Day 6

'There is no justice!': outrage grows after Gerald Stanley found not guilty

Gerald Stanley, a Saskatchewan man charged with the second degree murder of 22 year old Indigenous man Colten Boushie, was found not guilty by a jury late last night. CBC News' Jason Warick explains what happened in the hours after.
A sign and photo of Colten Boushie sits in front of the Court of Queen's Bench on the day of closing arguments and first day of jury deliberation in the trial of Gerald Stanley. (Liam Richards/Canadian Press)

Late Friday night, Gerald Stanley was acquitted of all charges in the death of Colten Boushie. The 22 year old Indigenous man died after being shot by Stanley on Stanley's farm in August of 2016.

Stanley pleaded not guilty to second degree murder. He claims the gun fired accidentally.

Jason Warick is a reporter for CBC News in Saskatchewan. (CBC)

The case has fuelled tensions between Indigenous and non-Indigenous communities across Saskatchewan.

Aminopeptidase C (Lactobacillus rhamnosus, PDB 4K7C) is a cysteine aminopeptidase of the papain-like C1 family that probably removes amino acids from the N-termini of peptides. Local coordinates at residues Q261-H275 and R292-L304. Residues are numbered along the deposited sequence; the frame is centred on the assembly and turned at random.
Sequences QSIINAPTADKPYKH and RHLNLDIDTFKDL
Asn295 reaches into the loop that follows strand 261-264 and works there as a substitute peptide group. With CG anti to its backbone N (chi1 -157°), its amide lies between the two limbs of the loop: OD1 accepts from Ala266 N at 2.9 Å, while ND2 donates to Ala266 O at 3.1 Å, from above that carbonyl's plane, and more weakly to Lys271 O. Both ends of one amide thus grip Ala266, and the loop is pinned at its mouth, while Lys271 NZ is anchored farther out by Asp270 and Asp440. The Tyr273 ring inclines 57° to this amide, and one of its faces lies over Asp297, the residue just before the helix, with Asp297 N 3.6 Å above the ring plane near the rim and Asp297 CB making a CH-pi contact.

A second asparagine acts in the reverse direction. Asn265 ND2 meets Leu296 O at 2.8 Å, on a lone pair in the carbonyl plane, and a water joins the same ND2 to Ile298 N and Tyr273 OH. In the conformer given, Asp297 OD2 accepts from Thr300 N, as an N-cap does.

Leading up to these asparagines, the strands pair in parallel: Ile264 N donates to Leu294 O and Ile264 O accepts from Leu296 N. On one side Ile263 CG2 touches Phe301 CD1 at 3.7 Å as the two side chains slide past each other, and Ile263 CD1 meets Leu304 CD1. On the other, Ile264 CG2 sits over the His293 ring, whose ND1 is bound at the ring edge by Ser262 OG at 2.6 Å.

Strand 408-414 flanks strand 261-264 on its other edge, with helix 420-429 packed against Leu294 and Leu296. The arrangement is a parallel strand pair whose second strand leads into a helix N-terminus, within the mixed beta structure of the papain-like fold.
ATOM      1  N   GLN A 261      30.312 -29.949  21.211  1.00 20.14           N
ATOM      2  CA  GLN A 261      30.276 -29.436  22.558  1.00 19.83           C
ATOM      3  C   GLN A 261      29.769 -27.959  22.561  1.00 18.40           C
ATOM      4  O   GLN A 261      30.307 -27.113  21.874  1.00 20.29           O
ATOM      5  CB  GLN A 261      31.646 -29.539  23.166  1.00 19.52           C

CBC Saskatchewan's Jason Warick has been covering the trial from the beginning. He spoke with Day 6 host Brent Bambury about the jury's decision. Here's part of their conversation.

Brent: What happened in the courtroom last night after the verdict was read out?

Jason: I've never seen anything like it. I've been covering [court] matters for more than 20 years and it was an incredible scene.

As the words left the jury foreperson's lips — not guilty — fractions of a second later, you could hear piercing high-pitched screams from the gallery, from several members of the Boushie family, followed by yells of, 'There is no justice!'

I had my eyes on [Gerald Stanley]. He was led out at a jog by security and RCMP through the front of the courtroom. When I looked over a couple of seconds later [at] the jury box, they [the jury] were gone. They were escorted out very quickly as well.

Members of Colten Boushie's family leave the Court of Queen's Bench after a jury delivered a verdict of not guilty in the trial of Gerald Stanley. (Liam Richards/The Canadian Press)

The Crown prosecutor in this case called it a murder and the jury obviously rejected that. What do we know about the way the jury came to their decision?